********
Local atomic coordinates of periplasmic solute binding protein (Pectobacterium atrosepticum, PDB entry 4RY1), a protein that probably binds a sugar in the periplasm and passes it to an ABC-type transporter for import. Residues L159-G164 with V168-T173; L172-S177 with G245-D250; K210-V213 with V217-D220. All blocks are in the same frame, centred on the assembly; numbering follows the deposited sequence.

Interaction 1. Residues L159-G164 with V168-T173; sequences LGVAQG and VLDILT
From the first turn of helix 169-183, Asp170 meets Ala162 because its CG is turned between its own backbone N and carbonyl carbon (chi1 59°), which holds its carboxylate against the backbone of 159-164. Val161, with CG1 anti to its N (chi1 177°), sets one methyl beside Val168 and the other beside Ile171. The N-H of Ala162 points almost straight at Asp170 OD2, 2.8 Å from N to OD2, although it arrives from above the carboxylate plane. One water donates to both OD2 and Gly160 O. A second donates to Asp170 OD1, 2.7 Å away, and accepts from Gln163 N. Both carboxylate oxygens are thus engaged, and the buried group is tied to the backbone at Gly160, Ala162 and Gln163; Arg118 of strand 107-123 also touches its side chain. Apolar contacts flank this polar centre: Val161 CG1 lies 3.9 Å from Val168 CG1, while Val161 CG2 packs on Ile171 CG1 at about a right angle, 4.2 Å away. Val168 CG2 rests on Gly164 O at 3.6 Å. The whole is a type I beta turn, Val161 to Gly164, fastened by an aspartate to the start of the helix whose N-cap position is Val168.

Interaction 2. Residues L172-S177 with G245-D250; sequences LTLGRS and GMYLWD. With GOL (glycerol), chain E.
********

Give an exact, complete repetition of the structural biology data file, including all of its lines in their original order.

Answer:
Local atomic coordinates of periplasmic solute binding protein (Pectobacterium atrosepticum, PDB entry 4RY1), a protein that probably binds a sugar in the periplasm and passes it to an ABC-type transporter for import. Residues L159-G164 with V168-T173; L172-S177 with G245-D250; K210-V213 with V217-D220. All blocks are in the same frame, centred on the assembly; numbering follows the deposited sequence.

Interaction 1. Residues L159-G164 with V168-T173; sequences LGVAQG and VLDILT
From the first turn of helix 169-183, Asp170 meets Ala162 because its CG is turned between its own backbone N and carbonyl carbon (chi1 59°), which holds its carboxylate against the backbone of 159-164. Val161, with CG1 anti to its N (chi1 177°), sets one methyl beside Val168 and the other beside Ile171. The N-H of Ala162 points almost straight at Asp170 OD2, 2.8 Å from N to OD2, although it arrives from above the carboxylate plane. One water donates to both OD2 and Gly160 O. A second donates to Asp170 OD1, 2.7 Å away, and accepts from Gln163 N. Both carboxylate oxygens are thus engaged, and the buried group is tied to the backbone at Gly160, Ala162 and Gln163; Arg118 of strand 107-123 also touches its side chain. Apolar contacts flank this polar centre: Val161 CG1 lies 3.9 Å from Val168 CG1, while Val161 CG2 packs on Ile171 CG1 at about a right angle, 4.2 Å away. Val168 CG2 rests on Gly164 O at 3.6 Å. The whole is a type I beta turn, Val161 to Gly164, fastened by an aspartate to the start of the helix whose N-cap position is Val168.

Interaction 2. Residues L172-S177 with G245-D250; sequences LTLGRS and GMYLWD. With GOL (glycerol), chain E.